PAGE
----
Not wanting to frighten the public anymore, Fire Kills has used its new creative agency, Engine, to create characters that are expressive and show emotion. It’s all about behaviour change after all, so these friendly fellas are going to appeal to pretty much everyone from little kids to older people.
The focus remains on smoke alarm testing. The campaign has done some interesting stuff in recent years: the YouTube short videos, showed all sorts of whacky ways to test your alarm, with the trampoline one being particularly challenging.
Fundamentally, it’s a bit boring to remember to test your alarm, so Fire Kills has a tough job to jolt people into action in the first place but an even harder job to change the behaviour long term.
In his first foray into the world of fire, the Minister for Policing, Fire, Criminal Justice and Victims, Mike Penning reinforced this point, “with only half of people who own alarms testing them regularly, this campaign gives us a timely reminder to make sure our smoke alarms are working properly.”
Over the years, the Government’s Fire Kills campaign has reflected the times and the state of the economy. From a high watermark £3 million budget and waves of TV advertising starring Julie Walters who warned viewers to Pull Your Finger Out in the early months of 2008, the campaign budget has diminished hugely. In 2016, austerity demands greater creativity and the clever use of digital to ensure extensive reach and impact.
The last time the Home Office was in charge of fire, UK domestic fire-related deaths stood at 483 (down from a 1979 peak of 865). Last year, in England alone, 188 people lost their lives in house fires. While every fire death is tragic, this reduction is an incredible achievement. It is in part thanks to the continued commitment to Fire Kills and all the fire prevention activity that goes on every day in every fire and rescue service across the UK.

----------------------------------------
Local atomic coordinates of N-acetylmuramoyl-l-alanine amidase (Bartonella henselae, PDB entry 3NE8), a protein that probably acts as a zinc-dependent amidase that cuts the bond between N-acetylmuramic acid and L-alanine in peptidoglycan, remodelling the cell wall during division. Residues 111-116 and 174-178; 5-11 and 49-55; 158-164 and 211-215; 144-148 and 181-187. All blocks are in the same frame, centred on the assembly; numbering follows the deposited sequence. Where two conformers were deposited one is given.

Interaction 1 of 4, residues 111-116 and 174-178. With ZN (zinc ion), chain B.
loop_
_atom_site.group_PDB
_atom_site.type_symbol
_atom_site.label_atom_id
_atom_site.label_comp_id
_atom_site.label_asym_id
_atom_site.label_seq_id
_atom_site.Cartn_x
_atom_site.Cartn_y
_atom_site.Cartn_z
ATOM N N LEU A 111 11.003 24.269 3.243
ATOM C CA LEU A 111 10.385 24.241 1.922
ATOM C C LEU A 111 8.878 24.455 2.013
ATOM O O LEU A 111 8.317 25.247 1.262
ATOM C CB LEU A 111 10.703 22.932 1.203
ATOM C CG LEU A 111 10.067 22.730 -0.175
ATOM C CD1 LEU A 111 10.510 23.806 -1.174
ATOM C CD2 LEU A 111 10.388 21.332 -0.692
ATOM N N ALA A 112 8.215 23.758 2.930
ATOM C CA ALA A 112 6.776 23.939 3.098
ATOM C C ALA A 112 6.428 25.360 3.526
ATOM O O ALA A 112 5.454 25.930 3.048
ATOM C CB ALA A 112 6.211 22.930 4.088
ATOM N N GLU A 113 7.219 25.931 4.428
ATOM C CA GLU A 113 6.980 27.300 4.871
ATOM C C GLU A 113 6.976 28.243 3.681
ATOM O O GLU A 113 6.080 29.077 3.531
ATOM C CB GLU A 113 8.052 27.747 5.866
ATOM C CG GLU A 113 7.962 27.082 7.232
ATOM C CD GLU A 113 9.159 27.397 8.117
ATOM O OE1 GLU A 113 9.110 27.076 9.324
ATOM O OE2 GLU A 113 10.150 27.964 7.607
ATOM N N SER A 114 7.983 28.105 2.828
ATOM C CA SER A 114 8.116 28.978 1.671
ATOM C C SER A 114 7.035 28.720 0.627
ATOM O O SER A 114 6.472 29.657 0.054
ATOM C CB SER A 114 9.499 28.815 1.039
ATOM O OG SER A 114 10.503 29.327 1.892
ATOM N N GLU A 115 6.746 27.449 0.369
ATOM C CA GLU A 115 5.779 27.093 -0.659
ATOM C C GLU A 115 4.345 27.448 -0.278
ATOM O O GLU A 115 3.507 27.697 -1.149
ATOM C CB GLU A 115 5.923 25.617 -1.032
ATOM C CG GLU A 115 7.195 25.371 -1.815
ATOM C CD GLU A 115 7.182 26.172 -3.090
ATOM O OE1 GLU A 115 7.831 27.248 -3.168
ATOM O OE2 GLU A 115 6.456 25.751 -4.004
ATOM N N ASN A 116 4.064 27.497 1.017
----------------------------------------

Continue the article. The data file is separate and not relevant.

Unsung Heroes may be a new approach for the government’s campaign, but it also reflects the thinking of manufacturers. Nest, a US company, took as its starting point, the concept of the unloved object in the home, started with the thermostat and then turned its attention to the smoke alarm. The result was a beautifully designed, technically smart, but eye wateringly expensive object.
This Fire Kills campaign shows that smoke alarms don’t have to be design objects, but they do need to come out of the shadows and become part of the home, the safe home.
Get more insight on the campaign by subscribing to February's FIRE Magazine which also features a 'Flood Focus'